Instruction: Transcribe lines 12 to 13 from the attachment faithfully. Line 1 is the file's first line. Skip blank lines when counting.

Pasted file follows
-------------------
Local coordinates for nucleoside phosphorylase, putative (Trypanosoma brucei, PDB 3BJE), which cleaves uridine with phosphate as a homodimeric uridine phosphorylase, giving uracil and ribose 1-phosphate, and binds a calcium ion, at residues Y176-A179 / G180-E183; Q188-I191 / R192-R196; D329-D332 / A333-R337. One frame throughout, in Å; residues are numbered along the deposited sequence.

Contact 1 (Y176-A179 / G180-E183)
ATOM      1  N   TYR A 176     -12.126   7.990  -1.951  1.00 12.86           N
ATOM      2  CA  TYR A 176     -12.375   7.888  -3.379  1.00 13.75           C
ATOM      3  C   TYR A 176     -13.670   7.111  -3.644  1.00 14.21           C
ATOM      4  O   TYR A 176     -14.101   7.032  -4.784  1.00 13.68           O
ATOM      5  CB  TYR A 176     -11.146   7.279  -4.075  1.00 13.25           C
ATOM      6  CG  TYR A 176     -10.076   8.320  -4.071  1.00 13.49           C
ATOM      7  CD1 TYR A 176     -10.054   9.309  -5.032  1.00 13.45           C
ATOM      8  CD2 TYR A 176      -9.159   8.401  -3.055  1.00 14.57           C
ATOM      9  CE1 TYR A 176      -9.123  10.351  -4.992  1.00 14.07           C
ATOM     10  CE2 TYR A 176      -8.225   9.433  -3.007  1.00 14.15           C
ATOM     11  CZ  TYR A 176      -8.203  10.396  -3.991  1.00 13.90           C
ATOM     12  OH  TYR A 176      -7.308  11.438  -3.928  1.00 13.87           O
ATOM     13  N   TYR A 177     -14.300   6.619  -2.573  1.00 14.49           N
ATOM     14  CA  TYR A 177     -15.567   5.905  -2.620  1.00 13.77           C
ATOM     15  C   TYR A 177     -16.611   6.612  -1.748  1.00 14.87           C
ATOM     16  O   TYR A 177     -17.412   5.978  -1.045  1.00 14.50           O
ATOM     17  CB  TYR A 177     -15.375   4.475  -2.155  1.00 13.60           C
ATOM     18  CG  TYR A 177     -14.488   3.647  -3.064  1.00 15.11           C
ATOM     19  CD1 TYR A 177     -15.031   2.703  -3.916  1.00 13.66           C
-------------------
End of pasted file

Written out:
ATOM     10  CE2 TYR A 176      -8.225   9.433  -3.007  1.00 14.15           C
ATOM     11  CZ  TYR A 176      -8.203  10.396  -3.991  1.00 13.90           C